Historical Count, part 3: Funnels and behavioral cohorts

  • Updated

This article will help you:

  • Learn how to leverage Historical Counts in your funnel analyses and behavioral cohorts

This article is third in a series about Historical Counts. If you haven't done so already, read parts one and two.

Historical count in funnel analyses

In Funnel Analysis charts, a user could enter the funnel multiple times, or perform the various steps multiple times. In order to decide if a user counts as converted in a Funnel Analysis chart with a Historical Count filter, Amplitude considers two things: 

  1. The Nth instance must be within the date picker dates; and
  2. The Nth instance must occur within the conversion window of the other funnel steps.

As an example, let's imagine a two-step funnel. We've set the Historical Count filter to 2 on event_a, with a date range of December 21st, 2020 to December 22nd, 2020. The funnel is:

Step 1 = event_a

Step 2 = event_b

And the user has performed the events in this order: BBABAB.

Here, in order to count as a conversion, the user will have to perform the second instance of event_a in the specified date range (December 21 and 22, 2020), and perform event_b within the conversion window for event_a.

If we instead apply the Historical Count filter of 2 to the second event—everything else remaining equal—the user will count as a conversion if:

  • Either occurrence of event_a is in the specified time frame,
  • The second occurrence of event_b is in the specified time frame, and
  • Event_a (the one in the specified time frame) was performed before the second occurrence of event_b.

NOTE: When using Historical Count filters on the same events that happen within the same second, users will appear to have dropped off. This is because the funnel query does not distinguish between events that happen within the same second, but the Historical Count filter does.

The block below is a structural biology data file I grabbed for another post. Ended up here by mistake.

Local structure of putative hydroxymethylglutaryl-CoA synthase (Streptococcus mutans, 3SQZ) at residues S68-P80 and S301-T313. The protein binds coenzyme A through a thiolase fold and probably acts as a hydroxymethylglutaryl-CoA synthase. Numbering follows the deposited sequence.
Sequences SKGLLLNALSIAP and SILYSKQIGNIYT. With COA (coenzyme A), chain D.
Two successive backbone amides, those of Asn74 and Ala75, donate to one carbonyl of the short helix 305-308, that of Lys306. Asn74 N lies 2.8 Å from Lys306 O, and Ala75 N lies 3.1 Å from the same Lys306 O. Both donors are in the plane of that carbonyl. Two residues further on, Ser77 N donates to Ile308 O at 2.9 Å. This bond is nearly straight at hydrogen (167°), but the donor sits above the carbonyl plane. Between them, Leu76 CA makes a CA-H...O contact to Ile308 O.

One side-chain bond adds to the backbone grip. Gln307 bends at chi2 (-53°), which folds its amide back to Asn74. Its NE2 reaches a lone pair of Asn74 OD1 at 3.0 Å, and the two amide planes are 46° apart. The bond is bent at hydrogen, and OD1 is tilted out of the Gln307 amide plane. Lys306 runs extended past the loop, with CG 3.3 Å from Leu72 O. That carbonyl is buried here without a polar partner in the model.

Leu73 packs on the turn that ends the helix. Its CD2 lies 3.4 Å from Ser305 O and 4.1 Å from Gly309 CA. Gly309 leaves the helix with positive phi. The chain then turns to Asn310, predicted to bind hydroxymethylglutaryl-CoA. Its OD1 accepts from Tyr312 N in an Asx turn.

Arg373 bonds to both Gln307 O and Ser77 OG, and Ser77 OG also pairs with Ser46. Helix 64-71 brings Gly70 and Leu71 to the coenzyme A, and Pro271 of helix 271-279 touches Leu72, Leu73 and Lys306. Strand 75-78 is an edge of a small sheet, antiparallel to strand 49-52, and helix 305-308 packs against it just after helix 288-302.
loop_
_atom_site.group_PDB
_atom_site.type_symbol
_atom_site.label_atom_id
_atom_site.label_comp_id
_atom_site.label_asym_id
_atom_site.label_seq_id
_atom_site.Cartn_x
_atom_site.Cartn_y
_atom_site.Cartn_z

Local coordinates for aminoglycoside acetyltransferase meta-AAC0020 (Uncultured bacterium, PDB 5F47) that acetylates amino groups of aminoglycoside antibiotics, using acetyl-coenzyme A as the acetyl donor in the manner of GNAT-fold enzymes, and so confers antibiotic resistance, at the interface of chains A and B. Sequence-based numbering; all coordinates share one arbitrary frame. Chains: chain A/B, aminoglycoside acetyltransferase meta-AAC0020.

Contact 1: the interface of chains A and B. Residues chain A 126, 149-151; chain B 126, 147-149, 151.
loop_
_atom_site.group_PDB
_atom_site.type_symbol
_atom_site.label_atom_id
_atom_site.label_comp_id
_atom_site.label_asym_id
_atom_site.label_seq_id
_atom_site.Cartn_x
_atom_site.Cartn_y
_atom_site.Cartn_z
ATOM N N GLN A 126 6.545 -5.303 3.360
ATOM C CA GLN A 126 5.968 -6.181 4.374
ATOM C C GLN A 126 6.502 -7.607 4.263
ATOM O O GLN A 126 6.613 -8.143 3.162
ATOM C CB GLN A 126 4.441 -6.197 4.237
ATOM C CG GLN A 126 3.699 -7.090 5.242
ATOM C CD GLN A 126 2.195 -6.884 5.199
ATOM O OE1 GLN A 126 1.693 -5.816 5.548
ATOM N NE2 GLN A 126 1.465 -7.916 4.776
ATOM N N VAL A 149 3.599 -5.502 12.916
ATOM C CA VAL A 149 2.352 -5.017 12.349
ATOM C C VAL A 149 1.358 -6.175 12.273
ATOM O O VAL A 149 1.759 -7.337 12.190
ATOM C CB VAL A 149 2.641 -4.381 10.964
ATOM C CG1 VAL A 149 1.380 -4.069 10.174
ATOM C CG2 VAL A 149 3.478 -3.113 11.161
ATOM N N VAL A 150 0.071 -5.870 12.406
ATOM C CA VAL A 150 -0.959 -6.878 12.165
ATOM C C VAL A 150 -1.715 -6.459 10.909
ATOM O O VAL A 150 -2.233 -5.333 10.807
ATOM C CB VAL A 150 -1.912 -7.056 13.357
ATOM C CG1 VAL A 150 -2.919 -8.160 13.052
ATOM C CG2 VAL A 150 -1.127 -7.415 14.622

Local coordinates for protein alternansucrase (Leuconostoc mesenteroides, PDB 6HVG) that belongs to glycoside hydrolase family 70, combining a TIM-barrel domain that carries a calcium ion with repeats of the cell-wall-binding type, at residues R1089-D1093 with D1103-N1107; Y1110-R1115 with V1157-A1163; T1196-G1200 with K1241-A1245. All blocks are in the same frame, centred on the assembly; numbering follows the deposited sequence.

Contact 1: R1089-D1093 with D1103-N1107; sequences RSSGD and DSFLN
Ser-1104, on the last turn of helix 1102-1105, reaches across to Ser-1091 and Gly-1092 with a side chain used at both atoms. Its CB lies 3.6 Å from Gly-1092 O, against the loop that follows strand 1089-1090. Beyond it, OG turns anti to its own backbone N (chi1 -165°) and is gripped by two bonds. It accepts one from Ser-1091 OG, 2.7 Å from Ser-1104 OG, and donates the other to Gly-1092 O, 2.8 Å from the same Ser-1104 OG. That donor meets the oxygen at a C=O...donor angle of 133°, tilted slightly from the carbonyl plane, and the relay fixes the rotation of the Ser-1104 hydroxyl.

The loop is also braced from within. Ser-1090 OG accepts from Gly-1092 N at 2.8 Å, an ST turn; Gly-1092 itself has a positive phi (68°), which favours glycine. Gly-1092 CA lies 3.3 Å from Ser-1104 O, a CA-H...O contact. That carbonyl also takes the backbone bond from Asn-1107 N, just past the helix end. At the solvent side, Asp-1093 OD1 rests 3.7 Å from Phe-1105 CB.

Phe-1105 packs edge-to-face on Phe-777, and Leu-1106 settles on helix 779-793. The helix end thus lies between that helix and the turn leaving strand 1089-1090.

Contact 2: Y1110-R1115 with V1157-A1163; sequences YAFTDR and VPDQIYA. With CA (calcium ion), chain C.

Historical Count in behavioral cohorts

Historical Count and behavioral cohorts are related but are distinct concepts in Amplitude.

A behavior cohort can be used to define a group of users who took a specific action with a certain frequency in a specific time frame—for example, users who completed a workout five times in the last 30 days. A fitness company might want to know which of its users fit this description, as it may be their definition of a recent power user.

Conversely, Historical Count allows you to pinpoint a user’s fifth workout. So if they completed only two workouts in the last 30 days, but had also completed three workouts prior to that, the most recent workout was actually their fifth. This is an important distinction, because a user’s fifth workout overall could also mark an important milestone in their overall user lifecycle: they have now transitioned into a group of users that are highly likely to retain long-term, or be a frequent purchaser.

Amplitude allows users to combine the power of both, by creating a cohort with historical count as a condition. You can also see the cohort population over time as well.

To add Historical Count to a behavioral cohort, see our Help Center article on creating a behavioral cohort in Amplitude.